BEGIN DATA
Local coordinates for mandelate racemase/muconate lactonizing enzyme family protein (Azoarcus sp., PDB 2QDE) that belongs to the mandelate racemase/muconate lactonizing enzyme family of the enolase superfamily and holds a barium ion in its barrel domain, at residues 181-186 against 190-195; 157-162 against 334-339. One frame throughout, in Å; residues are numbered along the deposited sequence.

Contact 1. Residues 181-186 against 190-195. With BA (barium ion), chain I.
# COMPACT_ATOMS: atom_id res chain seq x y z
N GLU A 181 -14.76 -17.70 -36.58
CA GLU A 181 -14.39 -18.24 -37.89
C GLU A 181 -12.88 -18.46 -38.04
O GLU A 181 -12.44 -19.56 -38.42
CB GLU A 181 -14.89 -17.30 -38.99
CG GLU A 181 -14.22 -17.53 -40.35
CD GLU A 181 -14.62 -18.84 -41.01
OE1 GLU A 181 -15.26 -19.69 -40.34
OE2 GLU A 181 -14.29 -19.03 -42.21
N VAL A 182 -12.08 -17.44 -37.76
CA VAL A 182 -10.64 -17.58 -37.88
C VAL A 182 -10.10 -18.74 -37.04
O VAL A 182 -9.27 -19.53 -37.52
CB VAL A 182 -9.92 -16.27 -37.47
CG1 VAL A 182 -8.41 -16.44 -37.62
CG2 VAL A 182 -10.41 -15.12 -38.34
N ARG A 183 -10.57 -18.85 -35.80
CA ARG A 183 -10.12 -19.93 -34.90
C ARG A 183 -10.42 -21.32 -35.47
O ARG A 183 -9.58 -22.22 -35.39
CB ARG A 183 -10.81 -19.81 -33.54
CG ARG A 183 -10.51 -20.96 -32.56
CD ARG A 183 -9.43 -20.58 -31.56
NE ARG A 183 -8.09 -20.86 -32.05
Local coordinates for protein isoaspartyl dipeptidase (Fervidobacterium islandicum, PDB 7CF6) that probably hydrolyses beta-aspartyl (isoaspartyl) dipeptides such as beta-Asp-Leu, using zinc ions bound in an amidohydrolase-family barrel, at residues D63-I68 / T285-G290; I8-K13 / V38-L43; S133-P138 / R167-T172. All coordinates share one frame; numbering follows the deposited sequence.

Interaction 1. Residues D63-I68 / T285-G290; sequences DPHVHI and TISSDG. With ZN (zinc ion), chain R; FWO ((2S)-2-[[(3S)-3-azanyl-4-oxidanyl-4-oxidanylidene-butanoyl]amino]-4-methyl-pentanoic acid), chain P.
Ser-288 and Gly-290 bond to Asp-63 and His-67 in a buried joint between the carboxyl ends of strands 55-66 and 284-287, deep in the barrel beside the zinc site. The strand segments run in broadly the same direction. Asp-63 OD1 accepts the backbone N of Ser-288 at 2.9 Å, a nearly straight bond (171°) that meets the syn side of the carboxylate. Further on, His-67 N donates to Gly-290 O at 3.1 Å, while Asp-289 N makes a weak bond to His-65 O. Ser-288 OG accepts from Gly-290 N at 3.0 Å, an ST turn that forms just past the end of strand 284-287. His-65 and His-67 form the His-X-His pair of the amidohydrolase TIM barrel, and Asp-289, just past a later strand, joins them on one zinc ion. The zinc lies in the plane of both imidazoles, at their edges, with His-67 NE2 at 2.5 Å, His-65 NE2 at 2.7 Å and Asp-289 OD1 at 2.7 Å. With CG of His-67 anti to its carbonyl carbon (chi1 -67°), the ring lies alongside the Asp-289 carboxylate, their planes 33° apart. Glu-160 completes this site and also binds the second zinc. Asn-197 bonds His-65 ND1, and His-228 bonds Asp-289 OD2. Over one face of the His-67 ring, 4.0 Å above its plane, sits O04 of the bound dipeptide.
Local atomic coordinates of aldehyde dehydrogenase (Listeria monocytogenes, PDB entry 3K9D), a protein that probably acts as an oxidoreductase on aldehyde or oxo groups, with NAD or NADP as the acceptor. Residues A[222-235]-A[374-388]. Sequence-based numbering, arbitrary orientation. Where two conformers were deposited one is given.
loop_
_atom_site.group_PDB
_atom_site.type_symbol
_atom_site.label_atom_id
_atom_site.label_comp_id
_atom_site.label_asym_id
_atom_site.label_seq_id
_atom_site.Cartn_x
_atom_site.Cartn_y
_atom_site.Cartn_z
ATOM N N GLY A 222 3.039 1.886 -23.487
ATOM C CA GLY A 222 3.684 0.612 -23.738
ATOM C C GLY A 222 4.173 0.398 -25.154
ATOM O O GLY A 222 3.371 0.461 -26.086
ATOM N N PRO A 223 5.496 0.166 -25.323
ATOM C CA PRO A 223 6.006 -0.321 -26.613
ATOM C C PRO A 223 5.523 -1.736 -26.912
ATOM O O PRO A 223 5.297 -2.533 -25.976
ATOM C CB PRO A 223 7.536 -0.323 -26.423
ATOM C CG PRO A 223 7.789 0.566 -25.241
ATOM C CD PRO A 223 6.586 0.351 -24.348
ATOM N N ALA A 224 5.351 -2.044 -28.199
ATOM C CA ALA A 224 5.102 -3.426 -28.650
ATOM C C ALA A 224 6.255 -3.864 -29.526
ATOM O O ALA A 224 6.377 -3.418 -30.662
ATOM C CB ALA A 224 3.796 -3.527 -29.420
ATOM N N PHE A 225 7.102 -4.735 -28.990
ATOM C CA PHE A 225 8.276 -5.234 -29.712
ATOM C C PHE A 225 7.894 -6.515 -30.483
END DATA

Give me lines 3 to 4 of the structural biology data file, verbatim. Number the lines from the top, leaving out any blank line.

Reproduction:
# COMPACT_ATOMS: atom_id res chain seq x y z
N GLU A 181 -14.76 -17.70 -36.58